I thought about researching and giving you a real sciencey (It's a word!)  article about why it's great for kids with autism but dammit, I am not that kind of blogger.  You all know I'm more of a verbal vomit and storyteller.  You want some facts and figures?  You can Google.  You want a first hand experience?  That I can deliver!

What does it do for my boy?  In a nutshell, gives both sides of his brain a workout at the same time.  It's stimulating those synapses to fire back and forth.  It's helping with his motor planning.  For the Kiddo who has trouble walking down a hallway without bumping into the wall, he's able to able to sing while playing piano and then reach over to pick up a tambourine.  All the time while never dropping a note or stumbling a step. Words he cannot say, he can sing.  Any word I now try to help him pronounce I sing to him first.  His therapist said it best "Sing everything!" and by Golly, we sure do.  We are a walking musical in this house.  I've made up songs about taking showers to packing up the car when we take road trips.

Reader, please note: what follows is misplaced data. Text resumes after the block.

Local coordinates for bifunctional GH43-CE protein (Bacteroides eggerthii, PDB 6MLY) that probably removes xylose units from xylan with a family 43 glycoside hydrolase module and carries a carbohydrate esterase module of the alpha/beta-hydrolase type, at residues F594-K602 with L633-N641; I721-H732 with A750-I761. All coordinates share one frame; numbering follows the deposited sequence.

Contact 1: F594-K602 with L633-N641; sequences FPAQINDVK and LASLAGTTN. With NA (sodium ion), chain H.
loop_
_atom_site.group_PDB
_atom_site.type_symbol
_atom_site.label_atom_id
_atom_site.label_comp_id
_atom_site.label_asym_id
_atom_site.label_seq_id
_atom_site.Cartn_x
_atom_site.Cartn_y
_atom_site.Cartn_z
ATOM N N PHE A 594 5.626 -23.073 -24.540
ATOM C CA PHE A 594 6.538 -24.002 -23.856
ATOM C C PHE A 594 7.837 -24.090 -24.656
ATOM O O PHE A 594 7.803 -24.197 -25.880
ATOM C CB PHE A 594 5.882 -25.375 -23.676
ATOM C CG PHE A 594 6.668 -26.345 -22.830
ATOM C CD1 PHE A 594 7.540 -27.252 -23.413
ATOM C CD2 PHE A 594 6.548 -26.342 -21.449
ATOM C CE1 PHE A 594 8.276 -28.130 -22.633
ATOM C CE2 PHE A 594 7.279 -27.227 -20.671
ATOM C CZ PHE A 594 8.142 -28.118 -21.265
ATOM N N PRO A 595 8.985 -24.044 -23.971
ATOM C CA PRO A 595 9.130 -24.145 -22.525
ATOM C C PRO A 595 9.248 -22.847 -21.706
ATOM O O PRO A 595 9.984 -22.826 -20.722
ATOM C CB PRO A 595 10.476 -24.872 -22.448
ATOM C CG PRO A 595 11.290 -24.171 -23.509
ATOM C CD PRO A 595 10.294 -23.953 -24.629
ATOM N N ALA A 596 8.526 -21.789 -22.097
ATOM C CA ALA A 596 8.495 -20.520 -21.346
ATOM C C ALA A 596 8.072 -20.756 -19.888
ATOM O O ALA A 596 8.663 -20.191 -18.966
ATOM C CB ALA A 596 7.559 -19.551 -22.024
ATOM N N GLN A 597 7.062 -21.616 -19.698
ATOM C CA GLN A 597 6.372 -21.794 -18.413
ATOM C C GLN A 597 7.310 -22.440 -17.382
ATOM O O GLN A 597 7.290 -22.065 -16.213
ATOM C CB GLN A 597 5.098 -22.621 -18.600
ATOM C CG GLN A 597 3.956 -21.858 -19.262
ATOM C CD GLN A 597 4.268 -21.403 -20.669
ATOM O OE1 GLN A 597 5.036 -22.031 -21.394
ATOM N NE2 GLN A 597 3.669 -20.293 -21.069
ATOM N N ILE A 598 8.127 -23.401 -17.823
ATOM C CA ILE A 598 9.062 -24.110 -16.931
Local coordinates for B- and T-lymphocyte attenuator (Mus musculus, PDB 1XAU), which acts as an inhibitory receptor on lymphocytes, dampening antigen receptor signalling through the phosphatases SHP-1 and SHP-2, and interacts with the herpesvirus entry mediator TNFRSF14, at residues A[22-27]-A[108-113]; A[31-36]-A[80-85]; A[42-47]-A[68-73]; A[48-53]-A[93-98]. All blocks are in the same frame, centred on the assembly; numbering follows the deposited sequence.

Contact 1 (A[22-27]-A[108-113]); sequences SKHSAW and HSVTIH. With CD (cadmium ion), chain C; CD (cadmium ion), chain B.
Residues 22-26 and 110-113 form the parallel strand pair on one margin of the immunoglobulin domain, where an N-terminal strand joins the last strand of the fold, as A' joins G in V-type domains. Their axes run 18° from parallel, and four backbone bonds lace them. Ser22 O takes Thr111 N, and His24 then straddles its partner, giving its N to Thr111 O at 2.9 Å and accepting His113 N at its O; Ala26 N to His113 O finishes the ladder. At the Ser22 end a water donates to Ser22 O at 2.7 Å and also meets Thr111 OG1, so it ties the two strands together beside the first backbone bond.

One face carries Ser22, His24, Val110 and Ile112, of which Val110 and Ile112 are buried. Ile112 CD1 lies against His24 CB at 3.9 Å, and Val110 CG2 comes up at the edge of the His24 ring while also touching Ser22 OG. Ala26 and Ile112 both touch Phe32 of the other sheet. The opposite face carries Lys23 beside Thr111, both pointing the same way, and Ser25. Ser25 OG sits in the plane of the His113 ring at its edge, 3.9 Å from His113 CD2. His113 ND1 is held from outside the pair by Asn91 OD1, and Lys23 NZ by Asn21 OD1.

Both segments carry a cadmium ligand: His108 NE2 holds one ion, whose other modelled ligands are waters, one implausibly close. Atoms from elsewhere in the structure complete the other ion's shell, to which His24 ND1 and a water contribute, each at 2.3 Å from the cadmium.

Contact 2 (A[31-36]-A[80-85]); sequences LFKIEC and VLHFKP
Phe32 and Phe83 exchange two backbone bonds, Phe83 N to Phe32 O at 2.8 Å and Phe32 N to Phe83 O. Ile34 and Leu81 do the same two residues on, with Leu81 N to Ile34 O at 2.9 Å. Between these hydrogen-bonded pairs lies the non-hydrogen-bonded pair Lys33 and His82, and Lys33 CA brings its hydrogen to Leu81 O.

If you ever thought musicals were silly because of folks who suddenly burst into song, well you might not want to come on over here.  That's pretty much all we do.  I'm living IN one and I will continue gladly as my son goes from singing words who couldn't even say previously to being able to say them like he's always been doing that.

Besides the speech, this does wonders for his anxiety.  As you can imagine, if you really can't communicate being able to express how you feel becomes nearly impossible.  I liken it to being dropped in the middle of a country who's language you don't know.  How social are you going to be?  Think of the chronic state of stress and frustration you would be in.  The heightened state would do a number on anyone.  Going to sessions makes my son relaxed.  He is happy from the moment he wakes up realizing today is the day he has his appointment.  The therapy is client led, meaning he's really choosing the direction of what's on the plate that day.  I imagine feeling in control of something helps build a trusting relationship between client and therapist. It sure has in our case.